“The current hysteria over the Catholic sex-abuse scandal derives at least in part from the same source that fed the panic over rape at preschools and day care centers 20 years ago. These are, in this one respect, two chapters of a single story—the story of a culture whose views of sexuality put its children at risk.

That risk is real. Our contemporary understandings of sex are a jumble of contradictions and insanities, and the young are among those paying the price. The news reports about the Catholic scandals have purchase on us precisely because they echo down the canyons of our cultural anxiety. And to account for that anxiety—to localize and personalize its causes—Catholicism is far more useful than outlandish charges of Satanism ever were.

For some of the commentators on the current scandals, any stick is a good one if you can poke it at religion. Most people, however, are just looking for an explanation. They worked so hard to build the life the contemporary world demands, and still they are anxious. They rejected the sexual strictures of the past, just as they were taught to do, and still their children are in danger.”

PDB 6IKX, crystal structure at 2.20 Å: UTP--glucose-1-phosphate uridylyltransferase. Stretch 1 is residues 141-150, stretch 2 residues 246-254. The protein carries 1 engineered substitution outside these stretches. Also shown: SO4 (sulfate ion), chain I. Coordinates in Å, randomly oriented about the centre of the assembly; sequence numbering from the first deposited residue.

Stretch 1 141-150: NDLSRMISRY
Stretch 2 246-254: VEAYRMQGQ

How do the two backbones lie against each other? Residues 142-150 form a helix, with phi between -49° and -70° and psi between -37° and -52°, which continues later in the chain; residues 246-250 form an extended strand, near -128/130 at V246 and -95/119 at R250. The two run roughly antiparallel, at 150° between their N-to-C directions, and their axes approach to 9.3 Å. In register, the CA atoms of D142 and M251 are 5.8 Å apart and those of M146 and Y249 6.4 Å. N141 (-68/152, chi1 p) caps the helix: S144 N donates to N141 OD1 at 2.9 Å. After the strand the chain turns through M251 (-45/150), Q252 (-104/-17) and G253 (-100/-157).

Easy relativism runs up against the reality of the sexual abuse of children, in our homes, schools, childcare centers, and institutions like the Church and in other religions. Relativism crumbles in the face of reality. We know it is wrong to sexually abuse children, but we have dismantled most of the arguments against sex with anyone. This is why the Church faces the most anger of any other institution, though, not "anti-Catholicism": the Church ought to be better, it ought to hold the line on sexual behavior, and it ought to root out this sinfulness in a more forceful manner than any other institution. Rather than "anti-Catholicism", I would say that the cultural response to the Church points to the continuing vigor of its teaching and why it is so important that the Church live up to its teachings. If not in the Church, where?